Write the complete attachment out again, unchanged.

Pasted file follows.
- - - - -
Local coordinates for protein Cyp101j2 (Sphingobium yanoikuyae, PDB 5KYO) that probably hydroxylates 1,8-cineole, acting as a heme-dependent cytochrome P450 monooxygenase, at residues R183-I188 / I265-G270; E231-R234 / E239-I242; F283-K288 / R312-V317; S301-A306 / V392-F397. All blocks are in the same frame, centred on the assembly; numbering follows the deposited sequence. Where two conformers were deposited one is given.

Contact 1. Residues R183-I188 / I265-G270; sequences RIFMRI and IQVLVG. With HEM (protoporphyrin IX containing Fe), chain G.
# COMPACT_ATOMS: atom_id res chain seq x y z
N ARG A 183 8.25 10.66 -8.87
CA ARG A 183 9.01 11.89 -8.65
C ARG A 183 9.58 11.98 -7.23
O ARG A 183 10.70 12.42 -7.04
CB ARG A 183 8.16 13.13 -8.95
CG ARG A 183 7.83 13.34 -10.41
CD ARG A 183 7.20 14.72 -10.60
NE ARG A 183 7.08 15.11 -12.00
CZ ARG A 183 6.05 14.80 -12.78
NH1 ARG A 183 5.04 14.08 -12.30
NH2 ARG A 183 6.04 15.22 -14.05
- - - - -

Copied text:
Local coordinates for protein Cyp101j2 (Sphingobium yanoikuyae, PDB 5KYO) that probably hydroxylates 1,8-cineole, acting as a heme-dependent cytochrome P450 monooxygenase, at residues R183-I188 / I265-G270; E231-R234 / E239-I242; F283-K288 / R312-V317; S301-A306 / V392-F397. All blocks are in the same frame, centred on the assembly; numbering follows the deposited sequence. Where two conformers were deposited one is given.

Contact 1. Residues R183-I188 / I265-G270; sequences RIFMRI and IQVLVG. With HEM (protoporphyrin IX containing Fe), chain G.
# COMPACT_ATOMS: atom_id res chain seq x y z
N ARG A 183 8.25 10.66 -8.87
CA ARG A 183 9.01 11.89 -8.65
C ARG A 183 9.58 11.98 -7.23
O ARG A 183 10.70 12.42 -7.04
CB ARG A 183 8.16 13.13 -8.95
CG ARG A 183 7.83 13.34 -10.41
CD ARG A 183 7.20 14.72 -10.60
NE ARG A 183 7.08 15.11 -12.00
CZ ARG A 183 6.05 14.80 -12.78
NH1 ARG A 183 5.04 14.08 -12.30
NH2 ARG A 183 6.04 15.22 -14.05